New York Times Book Review Fernanda Eberstadt

Writers make uncomfortable kin . . . There's a reflex in every writer that trumps even the maternal instinct, a part of her that, even while her newborn suckles at her breast, is cold-eyed, choosing words to describe the pit-bull clamp of its gums, the crusted globe of its skull, with the same dispassion which she might describe fellow passengers on a bus . . . The intimate treachery, the permanent duality that this entails . . . are lucidly examined in Jamaica Kincaid's latest novel . . . Kincaid has the gift of endowing common experience with a mythic ferocity… [She] is one of our most scouringly vivid writers.
Chicago Tribune, Book of the Month - Alan Cheuse

Chaucer's Wife of Bath meets Virginia Woolf! . . . With the intensity of Virginia Woolf, Kincaid creates a palimpsest of time past, time present and time future . . . Mrs. Sweet in these pages makes a verbal symphony . . . Kincaid's attempt to capture living itself may just be, as she puts it, 'always just out of reach,' but her talent for trying remains palpable on every page . . . Connoisseurs will find it delicious.
The Nation (Sri Lanka) - Ru Freeman

See Now Then is not simply a recounting of the entanglement, disappointment, betrayal, and quiescence that are the four corners of the institution of marriage, though it does that with great facility. I read it as a brilliant unpicking of the intricate tapestry of time, the time that it takes to get from one place to another, from being single and full of promise to being discarded and ridiculed, and all the dances in-between: the sultry samba of innocence, the salsa tempo of dreams, the slow tango of motherhood, the quickstep of parenthood, and the graceful sway of bowing off a stage from which one has been effectively, if impolitely, excused. It is about marriage, and it is about everything else . . . Long paragraphs running into pages at times, give us both history and context, a life lived, and a life coming undone, choices made and regrets felt. These pages are filled with convoluted sentences and thoughts that echo the colossal mess of our minds, the way we as writers and human beings, speak to ourselves, narrating our own lives, and imagining the narration of others around us, spinning one yarn after another until it is quite impossible to distinguish where the story begins or ends. More than that, the experiences of a lifetime--leaving home, the loving estrangement between mothers and daughters, life in these United States, the damning lies that are told to each other routinely by Americans more invested in politeness than honesty, the business of receiving the 'pity and scorn' of people who don't look like we do, the desire to be more than we were born to be, the pursuit of art in a world often hostile to the arts, all things that are examined in one or more of her previous books--are brought together and held up to the light of retrospection in See Now Then . . . What Jamaica Kincaid does in See Now Then, is to hold a mirror up to all our illusions--about writing, and about life--and she does so with inimitable craft and language.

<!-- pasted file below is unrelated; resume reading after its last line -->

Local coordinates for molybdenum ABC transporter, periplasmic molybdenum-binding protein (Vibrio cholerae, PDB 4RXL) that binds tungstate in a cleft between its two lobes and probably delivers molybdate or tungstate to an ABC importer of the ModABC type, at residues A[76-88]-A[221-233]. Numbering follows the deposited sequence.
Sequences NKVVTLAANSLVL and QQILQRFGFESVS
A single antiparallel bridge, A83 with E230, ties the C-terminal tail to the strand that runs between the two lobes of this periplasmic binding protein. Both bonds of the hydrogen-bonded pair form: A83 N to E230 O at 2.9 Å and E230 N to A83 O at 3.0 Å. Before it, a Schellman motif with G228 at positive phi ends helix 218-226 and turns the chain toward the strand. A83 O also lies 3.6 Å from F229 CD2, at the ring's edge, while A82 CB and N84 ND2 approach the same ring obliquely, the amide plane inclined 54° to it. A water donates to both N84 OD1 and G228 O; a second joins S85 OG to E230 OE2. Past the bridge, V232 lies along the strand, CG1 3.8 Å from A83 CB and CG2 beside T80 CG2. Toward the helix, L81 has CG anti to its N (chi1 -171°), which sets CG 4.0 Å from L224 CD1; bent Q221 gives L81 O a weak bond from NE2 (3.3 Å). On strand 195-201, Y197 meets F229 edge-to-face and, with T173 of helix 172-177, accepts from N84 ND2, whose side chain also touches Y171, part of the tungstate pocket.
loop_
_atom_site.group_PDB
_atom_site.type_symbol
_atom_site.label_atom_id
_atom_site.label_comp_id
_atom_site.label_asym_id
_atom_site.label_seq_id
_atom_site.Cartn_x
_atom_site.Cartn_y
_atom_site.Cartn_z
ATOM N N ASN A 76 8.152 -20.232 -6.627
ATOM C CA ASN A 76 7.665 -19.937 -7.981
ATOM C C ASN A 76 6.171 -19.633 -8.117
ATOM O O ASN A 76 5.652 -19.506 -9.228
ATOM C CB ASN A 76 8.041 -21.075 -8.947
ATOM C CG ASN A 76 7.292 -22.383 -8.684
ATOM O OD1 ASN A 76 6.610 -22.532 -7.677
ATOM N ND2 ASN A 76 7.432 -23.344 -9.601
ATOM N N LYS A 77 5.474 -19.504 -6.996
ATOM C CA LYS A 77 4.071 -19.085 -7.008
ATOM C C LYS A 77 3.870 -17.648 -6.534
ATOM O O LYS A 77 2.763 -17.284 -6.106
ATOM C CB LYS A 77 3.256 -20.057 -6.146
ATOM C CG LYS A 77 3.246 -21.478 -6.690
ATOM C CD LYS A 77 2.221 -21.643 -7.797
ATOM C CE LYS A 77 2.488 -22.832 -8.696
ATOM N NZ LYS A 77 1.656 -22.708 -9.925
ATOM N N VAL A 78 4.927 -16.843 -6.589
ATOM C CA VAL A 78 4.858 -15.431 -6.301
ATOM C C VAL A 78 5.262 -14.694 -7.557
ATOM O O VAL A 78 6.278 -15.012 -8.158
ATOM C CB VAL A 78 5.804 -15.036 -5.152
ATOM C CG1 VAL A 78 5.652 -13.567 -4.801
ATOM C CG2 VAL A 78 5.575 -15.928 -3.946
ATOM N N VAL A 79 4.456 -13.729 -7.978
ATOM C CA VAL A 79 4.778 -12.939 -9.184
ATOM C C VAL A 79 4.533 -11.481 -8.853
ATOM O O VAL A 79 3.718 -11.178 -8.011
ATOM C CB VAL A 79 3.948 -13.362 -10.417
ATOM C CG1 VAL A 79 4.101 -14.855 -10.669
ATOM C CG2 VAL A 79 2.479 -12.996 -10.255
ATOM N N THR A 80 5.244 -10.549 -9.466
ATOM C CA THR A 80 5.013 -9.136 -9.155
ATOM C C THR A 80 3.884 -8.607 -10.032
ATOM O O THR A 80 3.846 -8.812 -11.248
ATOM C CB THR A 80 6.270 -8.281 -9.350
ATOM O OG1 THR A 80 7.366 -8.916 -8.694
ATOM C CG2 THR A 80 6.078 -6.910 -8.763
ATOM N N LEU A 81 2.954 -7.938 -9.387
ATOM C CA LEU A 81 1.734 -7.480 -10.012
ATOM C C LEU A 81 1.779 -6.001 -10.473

Newsday Susan Salter Reynolds

Most readers feel protective of that little unit, the family. When it breaks, as it so often does and most certainly will in this story, we experience the tragedy . . . Was it ever any different? Did Mr. Sweet, who so utterly resembles the absent-minded Mr. Ramsay from Virginia Woolf's To the Lighthouse, ever truly love Mrs. Sweet, a modern-day Mrs. Ramsay--the mother who struggles every day to save her family from destruction, or just unhappiness?
Ms. Magazine

See Now Then is a hurricane of a book, a novel of psychic bewilderment and seething inaction that relentlessly defines and redefines the sense of otherness and displacement that is the permanent legacy of slavery and colonialism. An existential crisis if there ever was one, Jamaica Kincaid mines it with seriousness, tenderness and frequently savage humor in this novel, showing that it touches not just blacks, but all people, however loathe they may be to admit it. But See Now Then gives us no choice. From the first pages, its intimate, matter of fact, stream of consciousness style blurs the lines between us and them, now and then, poetry and prose, reality and imagination . . . With Kincaid, it's never a matter of what wins, only of what is.